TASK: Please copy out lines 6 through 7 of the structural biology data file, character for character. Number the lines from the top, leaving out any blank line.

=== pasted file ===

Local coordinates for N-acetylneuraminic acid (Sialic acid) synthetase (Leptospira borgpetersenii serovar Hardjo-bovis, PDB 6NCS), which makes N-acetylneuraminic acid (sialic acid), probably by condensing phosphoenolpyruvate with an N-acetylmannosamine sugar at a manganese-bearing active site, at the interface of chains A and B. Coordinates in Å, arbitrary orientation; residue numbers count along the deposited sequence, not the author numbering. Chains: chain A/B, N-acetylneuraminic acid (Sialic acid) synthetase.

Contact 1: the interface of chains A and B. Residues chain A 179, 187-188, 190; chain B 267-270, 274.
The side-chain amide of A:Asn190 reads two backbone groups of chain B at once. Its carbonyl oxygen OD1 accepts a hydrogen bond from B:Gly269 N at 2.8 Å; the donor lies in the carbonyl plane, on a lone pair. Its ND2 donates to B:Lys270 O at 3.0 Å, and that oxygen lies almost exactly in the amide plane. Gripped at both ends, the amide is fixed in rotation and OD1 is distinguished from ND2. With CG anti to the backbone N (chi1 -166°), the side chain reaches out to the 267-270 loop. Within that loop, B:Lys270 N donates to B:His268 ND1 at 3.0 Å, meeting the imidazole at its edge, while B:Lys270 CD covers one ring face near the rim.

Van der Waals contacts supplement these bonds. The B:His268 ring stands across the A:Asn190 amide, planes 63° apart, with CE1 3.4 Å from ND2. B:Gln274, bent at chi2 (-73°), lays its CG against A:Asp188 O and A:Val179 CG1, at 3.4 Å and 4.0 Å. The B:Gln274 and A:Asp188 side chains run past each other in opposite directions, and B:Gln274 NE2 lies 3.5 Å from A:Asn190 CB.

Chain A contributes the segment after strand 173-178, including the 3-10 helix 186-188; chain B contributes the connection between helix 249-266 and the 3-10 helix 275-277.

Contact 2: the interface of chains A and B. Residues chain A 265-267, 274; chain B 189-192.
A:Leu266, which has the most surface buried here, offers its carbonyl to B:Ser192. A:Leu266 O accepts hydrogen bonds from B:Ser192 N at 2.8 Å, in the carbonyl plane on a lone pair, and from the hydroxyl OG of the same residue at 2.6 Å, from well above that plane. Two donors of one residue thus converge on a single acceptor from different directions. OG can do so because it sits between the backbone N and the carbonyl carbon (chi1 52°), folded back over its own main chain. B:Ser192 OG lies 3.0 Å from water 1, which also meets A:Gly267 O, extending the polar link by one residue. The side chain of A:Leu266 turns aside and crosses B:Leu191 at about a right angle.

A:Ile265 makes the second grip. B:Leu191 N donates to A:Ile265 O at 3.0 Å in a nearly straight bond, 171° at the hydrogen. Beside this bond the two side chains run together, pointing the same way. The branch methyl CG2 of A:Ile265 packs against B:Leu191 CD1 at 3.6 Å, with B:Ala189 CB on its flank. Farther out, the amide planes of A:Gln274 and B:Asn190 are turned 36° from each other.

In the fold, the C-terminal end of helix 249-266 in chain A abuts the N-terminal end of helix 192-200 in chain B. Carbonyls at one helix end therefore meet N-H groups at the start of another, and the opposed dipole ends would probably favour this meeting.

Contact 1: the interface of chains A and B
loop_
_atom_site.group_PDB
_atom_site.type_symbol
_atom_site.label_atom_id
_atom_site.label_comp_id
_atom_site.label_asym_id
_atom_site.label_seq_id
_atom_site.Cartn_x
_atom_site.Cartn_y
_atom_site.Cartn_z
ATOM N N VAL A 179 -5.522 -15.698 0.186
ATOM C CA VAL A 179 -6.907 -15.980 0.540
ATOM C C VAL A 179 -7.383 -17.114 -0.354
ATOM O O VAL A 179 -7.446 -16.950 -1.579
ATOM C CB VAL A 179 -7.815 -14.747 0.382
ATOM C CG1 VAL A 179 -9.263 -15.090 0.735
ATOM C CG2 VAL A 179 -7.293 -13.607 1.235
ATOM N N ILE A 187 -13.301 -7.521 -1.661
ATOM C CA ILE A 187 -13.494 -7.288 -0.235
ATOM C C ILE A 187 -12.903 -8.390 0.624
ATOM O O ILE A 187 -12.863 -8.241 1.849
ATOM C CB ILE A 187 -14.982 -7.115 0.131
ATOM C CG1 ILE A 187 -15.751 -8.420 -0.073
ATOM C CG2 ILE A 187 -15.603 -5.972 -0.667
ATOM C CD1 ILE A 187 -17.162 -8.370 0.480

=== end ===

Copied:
Contact 2: the interface of chains A and B. Residues chain A 265-267, 274; chain B 189-192.
A:Leu266, which has the most surface buried here, offers its carbonyl to B:Ser192. A:Leu266 O accepts hydrogen bonds from B:Ser192 N at 2.8 Å, in the carbonyl plane on a lone pair, and from the hydroxyl OG of the same residue at 2.6 Å, from well above that plane. Two donors of one residue thus converge on a single acceptor from different directions. OG can do so because it sits between the backbone N and the carbonyl carbon (chi1 52°), folded back over its own main chain. B:Ser192 OG lies 3.0 Å from water 1, which also meets A:Gly267 O, extending the polar link by one residue. The side chain of A:Leu266 turns aside and crosses B:Leu191 at about a right angle.